Bring Edward Snowden home

Regardless of whether Americans consider Edward Snowden a hero or a traitor, anyone concerned with the national security of the United States should want one thing: to get him back.

How to get him back is fraught with unsavory compromises and unfortunate consequences, but he is more valuable to the United States in the United States than he is running around elsewhere. America needs him back both to stop the leaking of secrets and to understand fully the potential damage caused by his NSA revelations.

This administration and Congress should want to get Mr. Snowden back any legal way they can.

Those who see him as a traitor need to recognize that his knowledge, secret computer systems insight, and digitized database of downloaded documents are valuable for different reasons to different players.

The Chinese and Russians have their own interests in him; Americans should not be so naïve as to pretend that they consider all his resources spent. They are, in fact, valuable enough to keep from other nations on the basis of national security.

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For those who see his acts as heroic and his role as a whistleblower, what better way to name names and force the debate on domestic surveillance than to have Snowden testifying before Congress or appearing before a judge?

A select committee like the one Sen. Frank Church (D-Idaho) led nearly 30 years ago would be able to bring out detailed information on questionable constitutional matters and maintain the ability to conceal sensitive issues that concern foreign states.

It may not be a full amnesty or presidential pardon that gets him back, but there are various political, economic and diplomatic tools available – either to convince other nations into sending him home or to entice him back home of his own free will. Snowden considers himself a patriot and the New York Times-advocated clemency would test the strength and validity of that patriotism.

Russians and most of our allies will not extradite him to the United States because of the death penalty. Taking the death penalty off the table exposes the hollowness of that argument, and Attorney General Eric Holder has already promised in writing that the U.S. government would not pursue the death penalty in Snowden’s case.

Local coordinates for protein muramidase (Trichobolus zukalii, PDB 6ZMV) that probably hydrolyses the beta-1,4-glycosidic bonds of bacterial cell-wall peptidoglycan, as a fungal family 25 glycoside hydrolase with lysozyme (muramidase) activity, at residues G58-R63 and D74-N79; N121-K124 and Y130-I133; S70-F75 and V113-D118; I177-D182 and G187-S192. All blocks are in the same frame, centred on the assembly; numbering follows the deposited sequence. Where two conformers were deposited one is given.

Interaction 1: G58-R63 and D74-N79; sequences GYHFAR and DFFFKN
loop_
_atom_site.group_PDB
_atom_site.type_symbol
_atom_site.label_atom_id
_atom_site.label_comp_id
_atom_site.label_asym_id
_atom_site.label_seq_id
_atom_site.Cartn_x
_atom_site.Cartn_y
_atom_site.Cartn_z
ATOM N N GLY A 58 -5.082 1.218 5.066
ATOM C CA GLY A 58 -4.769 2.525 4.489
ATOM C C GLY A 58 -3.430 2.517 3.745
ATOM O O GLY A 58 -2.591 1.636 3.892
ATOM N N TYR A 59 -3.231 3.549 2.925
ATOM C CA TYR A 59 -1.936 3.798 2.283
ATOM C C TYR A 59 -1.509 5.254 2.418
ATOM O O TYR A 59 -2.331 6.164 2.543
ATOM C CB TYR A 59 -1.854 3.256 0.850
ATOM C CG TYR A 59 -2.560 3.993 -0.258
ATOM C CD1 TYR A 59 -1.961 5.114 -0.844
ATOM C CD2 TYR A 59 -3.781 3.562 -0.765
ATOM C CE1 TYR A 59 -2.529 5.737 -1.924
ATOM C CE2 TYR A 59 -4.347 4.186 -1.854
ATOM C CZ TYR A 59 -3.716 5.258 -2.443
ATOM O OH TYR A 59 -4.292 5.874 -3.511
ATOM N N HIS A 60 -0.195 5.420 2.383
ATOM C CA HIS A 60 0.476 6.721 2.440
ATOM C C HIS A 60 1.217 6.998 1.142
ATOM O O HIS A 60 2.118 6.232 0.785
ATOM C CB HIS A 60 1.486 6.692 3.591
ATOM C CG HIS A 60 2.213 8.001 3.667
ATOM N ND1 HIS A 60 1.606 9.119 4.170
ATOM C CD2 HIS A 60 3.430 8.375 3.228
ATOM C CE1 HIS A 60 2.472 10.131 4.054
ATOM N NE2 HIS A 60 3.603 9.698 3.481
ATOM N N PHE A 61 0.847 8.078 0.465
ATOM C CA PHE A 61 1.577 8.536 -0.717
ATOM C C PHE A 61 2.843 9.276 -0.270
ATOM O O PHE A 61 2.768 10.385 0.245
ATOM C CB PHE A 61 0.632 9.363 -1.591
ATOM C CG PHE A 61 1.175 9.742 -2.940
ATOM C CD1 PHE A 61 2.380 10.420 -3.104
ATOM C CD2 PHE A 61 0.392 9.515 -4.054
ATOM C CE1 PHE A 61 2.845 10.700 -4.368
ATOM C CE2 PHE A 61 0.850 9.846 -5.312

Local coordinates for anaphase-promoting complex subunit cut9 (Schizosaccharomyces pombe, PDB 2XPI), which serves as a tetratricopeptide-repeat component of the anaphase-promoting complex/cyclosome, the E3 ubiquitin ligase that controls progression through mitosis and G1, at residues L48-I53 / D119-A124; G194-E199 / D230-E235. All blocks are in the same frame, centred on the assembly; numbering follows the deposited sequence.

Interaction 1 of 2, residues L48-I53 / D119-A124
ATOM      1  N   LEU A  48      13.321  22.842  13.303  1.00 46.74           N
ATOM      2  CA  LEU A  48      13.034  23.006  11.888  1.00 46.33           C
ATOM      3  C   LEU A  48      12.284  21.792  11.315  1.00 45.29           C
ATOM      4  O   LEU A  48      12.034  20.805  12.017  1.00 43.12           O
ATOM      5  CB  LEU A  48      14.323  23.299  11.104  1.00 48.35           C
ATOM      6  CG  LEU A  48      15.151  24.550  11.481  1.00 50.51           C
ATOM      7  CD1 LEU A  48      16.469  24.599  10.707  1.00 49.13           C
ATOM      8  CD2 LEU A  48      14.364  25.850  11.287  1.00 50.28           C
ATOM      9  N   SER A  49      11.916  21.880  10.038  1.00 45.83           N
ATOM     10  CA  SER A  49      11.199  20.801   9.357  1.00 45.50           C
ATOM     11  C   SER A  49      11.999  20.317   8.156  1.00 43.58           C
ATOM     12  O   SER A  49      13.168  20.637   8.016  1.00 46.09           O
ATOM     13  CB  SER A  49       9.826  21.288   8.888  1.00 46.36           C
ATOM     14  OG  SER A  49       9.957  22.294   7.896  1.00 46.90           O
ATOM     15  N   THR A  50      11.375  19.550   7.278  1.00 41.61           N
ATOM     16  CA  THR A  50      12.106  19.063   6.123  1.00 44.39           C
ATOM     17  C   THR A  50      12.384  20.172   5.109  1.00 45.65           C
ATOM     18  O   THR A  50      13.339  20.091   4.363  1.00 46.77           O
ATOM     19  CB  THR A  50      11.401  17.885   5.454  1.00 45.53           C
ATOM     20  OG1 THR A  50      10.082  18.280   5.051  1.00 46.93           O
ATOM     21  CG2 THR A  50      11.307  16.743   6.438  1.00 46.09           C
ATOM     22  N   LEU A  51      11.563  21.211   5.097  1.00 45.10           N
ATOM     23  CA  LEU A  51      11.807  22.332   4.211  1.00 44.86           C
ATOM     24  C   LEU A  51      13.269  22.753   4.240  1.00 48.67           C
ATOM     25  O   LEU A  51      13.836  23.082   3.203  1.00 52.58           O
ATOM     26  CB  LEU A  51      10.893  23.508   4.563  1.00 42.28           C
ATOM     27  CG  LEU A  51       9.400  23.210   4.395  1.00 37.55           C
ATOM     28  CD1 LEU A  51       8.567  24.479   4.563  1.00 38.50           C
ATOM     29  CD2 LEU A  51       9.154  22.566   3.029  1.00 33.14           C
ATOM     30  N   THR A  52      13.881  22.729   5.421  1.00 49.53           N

The strong distaste for anyone wanting to negotiate his return is that it requires intense compromise and the expenditure of significant political capital. But nations compromise all the time to get a desired outcome.

In Afghanistan, diplomats are willing to talk to the Taliban in order to get a more peaceful resolution to the war; the United States is willing to talk to the Iranians, with whom it has no diplomatic relations, in order to secure nuclear weapons; there is willingness to give Assad a pass in Syria in order to get him to hand over his cache of chemical weapons.

This country’s political leadership – regardless of party – is always forced to make unsavory bargains in order to achieve a larger and often more important goal.

Of course, there might be a political price to pay, but in doing the reckoning, Americans would come out in the black by bringing Snowden in from the cold.

Here’s the rub: Nobody wants to take responsibility for doing this. But there is a solution. In diplomacy it is common to use back channel methods before having direct negotiations. International arbitration methods allow negotiating parties to keep their hands clean, but ultimately requires all parties to give up something in the process.

What is the United States willing to give up in order to get Snowden back?